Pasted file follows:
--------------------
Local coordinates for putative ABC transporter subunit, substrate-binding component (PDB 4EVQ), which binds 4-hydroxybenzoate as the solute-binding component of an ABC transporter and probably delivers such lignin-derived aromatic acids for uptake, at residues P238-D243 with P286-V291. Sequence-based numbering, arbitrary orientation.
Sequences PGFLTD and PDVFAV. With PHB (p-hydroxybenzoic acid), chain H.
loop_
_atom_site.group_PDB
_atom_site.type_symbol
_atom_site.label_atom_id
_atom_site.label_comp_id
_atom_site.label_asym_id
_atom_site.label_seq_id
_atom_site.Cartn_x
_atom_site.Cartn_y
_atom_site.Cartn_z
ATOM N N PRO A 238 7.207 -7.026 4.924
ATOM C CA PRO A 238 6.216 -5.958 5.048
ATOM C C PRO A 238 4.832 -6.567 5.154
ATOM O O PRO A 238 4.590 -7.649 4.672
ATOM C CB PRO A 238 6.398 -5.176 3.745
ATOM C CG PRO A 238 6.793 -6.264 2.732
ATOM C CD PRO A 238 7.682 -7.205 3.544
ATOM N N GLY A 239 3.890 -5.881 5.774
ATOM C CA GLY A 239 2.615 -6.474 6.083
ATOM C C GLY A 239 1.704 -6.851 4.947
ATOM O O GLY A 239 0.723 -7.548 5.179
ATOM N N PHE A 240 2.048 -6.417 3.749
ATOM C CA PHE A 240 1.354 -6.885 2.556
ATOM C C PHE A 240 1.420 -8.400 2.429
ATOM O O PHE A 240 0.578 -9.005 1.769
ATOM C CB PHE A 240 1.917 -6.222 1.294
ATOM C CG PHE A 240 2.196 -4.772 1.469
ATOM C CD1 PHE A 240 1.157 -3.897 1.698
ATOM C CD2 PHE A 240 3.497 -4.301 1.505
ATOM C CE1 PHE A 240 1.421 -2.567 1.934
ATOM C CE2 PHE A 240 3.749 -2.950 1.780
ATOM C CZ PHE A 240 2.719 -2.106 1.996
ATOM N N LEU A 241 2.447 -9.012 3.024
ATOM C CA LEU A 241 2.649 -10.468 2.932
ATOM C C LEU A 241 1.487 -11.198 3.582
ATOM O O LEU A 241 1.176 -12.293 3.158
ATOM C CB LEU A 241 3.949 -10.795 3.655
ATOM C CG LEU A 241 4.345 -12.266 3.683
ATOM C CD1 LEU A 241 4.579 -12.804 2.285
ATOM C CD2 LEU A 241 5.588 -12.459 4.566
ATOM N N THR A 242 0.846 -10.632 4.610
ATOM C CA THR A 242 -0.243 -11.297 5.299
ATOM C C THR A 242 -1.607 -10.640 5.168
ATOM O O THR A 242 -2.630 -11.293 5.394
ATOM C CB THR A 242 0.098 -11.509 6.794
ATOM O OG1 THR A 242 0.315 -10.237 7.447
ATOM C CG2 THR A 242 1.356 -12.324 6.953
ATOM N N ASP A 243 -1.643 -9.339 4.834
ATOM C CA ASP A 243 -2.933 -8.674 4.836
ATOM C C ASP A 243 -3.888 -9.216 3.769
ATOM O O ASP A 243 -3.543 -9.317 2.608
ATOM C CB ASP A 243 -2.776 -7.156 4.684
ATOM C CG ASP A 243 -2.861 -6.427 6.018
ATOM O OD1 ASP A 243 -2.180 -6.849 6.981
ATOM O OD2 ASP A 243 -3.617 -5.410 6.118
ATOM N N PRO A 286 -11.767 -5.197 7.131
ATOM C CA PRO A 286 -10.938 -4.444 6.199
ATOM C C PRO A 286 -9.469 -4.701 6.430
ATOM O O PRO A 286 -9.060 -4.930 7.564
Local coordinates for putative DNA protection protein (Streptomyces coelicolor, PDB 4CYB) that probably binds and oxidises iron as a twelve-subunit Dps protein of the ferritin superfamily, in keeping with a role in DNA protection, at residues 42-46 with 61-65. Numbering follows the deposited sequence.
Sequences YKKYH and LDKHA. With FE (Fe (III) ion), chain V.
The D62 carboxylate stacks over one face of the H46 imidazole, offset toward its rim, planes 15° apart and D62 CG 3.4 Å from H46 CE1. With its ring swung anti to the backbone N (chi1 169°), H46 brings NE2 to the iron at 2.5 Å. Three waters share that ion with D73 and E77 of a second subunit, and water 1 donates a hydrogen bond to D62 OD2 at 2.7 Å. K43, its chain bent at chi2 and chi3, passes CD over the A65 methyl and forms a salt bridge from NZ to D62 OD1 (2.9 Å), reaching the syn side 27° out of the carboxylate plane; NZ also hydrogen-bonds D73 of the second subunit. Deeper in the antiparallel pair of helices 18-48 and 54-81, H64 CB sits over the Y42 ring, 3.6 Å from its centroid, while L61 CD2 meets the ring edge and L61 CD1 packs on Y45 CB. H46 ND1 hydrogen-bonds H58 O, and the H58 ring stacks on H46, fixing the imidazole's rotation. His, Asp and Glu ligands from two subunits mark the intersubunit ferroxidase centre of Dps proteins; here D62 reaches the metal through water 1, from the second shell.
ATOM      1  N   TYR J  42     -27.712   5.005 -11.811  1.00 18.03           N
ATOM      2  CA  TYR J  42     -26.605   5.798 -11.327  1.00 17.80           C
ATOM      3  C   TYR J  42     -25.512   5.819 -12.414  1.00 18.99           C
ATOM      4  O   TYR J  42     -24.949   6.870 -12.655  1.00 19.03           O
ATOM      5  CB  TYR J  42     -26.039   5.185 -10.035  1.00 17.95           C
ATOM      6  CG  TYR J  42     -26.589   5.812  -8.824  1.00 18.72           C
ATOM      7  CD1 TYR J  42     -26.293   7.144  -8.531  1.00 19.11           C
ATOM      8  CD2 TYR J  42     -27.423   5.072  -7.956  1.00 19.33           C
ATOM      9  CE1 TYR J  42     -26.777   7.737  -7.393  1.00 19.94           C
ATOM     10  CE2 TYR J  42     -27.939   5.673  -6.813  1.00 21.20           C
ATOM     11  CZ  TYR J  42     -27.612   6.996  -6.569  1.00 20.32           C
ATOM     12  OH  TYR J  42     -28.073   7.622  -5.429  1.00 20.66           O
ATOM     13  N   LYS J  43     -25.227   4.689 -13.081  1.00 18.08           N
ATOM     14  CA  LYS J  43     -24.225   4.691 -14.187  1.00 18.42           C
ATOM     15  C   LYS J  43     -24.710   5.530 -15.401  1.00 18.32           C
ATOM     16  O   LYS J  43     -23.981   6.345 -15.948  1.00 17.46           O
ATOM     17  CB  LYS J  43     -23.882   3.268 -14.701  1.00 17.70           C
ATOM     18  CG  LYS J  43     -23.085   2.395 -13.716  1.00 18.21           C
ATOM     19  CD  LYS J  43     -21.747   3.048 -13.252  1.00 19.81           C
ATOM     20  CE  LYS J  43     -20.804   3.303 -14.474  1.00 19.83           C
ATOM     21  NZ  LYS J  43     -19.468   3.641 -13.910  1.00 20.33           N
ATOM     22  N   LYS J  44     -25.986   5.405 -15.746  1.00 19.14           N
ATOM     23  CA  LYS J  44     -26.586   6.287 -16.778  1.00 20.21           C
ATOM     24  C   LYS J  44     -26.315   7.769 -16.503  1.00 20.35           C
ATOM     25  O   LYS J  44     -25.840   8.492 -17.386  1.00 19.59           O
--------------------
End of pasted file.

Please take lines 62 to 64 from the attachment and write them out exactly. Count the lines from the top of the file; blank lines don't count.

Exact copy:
Local coordinates for putative DNA protection protein (Streptomyces coelicolor, PDB 4CYB) that probably binds and oxidises iron as a twelve-subunit Dps protein of the ferritin superfamily, in keeping with a role in DNA protection, at residues 42-46 with 61-65. Numbering follows the deposited sequence.
Sequences YKKYH and LDKHA. With FE (Fe (III) ion), chain V.
The D62 carboxylate stacks over one face of the H46 imidazole, offset toward its rim, planes 15° apart and D62 CG 3.4 Å from H46 CE1. With its ring swung anti to the backbone N (chi1 169°), H46 brings NE2 to the iron at 2.5 Å. Three waters share that ion with D73 and E77 of a second subunit, and water 1 donates a hydrogen bond to D62 OD2 at 2.7 Å. K43, its chain bent at chi2 and chi3, passes CD over the A65 methyl and forms a salt bridge from NZ to D62 OD1 (2.9 Å), reaching the syn side 27° out of the carboxylate plane; NZ also hydrogen-bonds D73 of the second subunit. Deeper in the antiparallel pair of helices 18-48 and 54-81, H64 CB sits over the Y42 ring, 3.6 Å from its centroid, while L61 CD2 meets the ring edge and L61 CD1 packs on Y45 CB. H46 ND1 hydrogen-bonds H58 O, and the H58 ring stacks on H46, fixing the imidazole's rotation. His, Asp and Glu ligands from two subunits mark the intersubunit ferroxidase centre of Dps proteins; here D62 reaches the metal through water 1, from the second shell.